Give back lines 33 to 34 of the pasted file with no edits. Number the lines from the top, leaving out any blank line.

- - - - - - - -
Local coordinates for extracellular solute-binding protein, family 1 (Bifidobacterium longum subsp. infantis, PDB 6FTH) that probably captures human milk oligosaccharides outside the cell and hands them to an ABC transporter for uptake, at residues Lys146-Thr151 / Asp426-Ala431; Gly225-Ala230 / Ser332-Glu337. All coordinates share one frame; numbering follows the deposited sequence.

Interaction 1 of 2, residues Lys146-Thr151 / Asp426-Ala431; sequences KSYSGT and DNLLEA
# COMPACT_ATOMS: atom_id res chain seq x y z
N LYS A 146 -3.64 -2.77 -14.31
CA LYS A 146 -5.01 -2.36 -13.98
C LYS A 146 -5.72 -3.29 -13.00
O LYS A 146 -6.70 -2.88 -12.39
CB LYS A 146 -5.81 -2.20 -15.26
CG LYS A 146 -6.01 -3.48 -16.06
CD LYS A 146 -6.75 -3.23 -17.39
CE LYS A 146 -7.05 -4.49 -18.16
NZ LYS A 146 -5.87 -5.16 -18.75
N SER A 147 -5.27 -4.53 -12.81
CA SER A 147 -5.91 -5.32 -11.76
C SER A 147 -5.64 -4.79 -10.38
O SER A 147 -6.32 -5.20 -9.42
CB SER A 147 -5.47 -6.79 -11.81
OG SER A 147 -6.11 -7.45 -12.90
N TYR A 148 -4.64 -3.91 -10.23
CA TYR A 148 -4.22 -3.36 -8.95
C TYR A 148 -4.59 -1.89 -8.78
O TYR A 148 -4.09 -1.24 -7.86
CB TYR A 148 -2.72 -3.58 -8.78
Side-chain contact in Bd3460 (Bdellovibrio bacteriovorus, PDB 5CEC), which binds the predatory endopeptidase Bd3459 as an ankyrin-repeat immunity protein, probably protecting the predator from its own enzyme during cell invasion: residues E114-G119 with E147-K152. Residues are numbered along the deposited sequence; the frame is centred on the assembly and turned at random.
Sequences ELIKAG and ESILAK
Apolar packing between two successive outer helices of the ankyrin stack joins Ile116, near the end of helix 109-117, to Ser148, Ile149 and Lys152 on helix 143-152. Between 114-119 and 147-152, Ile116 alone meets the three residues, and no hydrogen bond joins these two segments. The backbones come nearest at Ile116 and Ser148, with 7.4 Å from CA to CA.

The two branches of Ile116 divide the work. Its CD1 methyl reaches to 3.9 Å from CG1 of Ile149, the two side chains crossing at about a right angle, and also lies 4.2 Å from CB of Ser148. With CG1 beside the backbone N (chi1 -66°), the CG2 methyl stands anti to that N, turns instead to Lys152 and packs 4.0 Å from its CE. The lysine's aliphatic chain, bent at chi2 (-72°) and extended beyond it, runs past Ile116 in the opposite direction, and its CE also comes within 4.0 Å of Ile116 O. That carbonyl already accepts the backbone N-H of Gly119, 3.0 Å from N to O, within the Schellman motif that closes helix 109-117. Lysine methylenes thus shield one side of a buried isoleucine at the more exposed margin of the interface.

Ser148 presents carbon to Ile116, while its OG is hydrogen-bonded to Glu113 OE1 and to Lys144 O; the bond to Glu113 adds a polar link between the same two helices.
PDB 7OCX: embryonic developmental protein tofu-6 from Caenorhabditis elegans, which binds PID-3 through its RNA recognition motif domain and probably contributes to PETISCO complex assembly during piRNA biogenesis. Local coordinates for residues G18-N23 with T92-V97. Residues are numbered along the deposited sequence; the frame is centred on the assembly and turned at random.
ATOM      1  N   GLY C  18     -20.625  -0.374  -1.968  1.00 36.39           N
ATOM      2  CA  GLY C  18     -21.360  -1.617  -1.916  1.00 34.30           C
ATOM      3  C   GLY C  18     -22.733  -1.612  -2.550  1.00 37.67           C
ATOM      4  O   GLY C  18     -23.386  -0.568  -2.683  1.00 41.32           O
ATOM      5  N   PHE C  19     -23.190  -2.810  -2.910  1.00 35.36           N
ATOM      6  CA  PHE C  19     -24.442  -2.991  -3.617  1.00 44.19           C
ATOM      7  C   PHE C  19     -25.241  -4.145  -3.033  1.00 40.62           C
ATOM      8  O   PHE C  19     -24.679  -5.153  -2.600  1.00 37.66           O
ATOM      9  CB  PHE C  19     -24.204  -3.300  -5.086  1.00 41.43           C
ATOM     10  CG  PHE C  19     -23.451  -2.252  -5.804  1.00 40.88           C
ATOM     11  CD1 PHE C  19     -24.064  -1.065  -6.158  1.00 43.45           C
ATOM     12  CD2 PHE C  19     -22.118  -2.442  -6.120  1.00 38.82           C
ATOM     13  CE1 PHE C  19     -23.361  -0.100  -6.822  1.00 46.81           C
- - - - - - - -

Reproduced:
ATOM      4  O   GLY C  18     -23.386  -0.568  -2.683  1.00 41.32           O
ATOM      5  N   PHE C  19     -23.190  -2.810  -2.910  1.00 35.36           N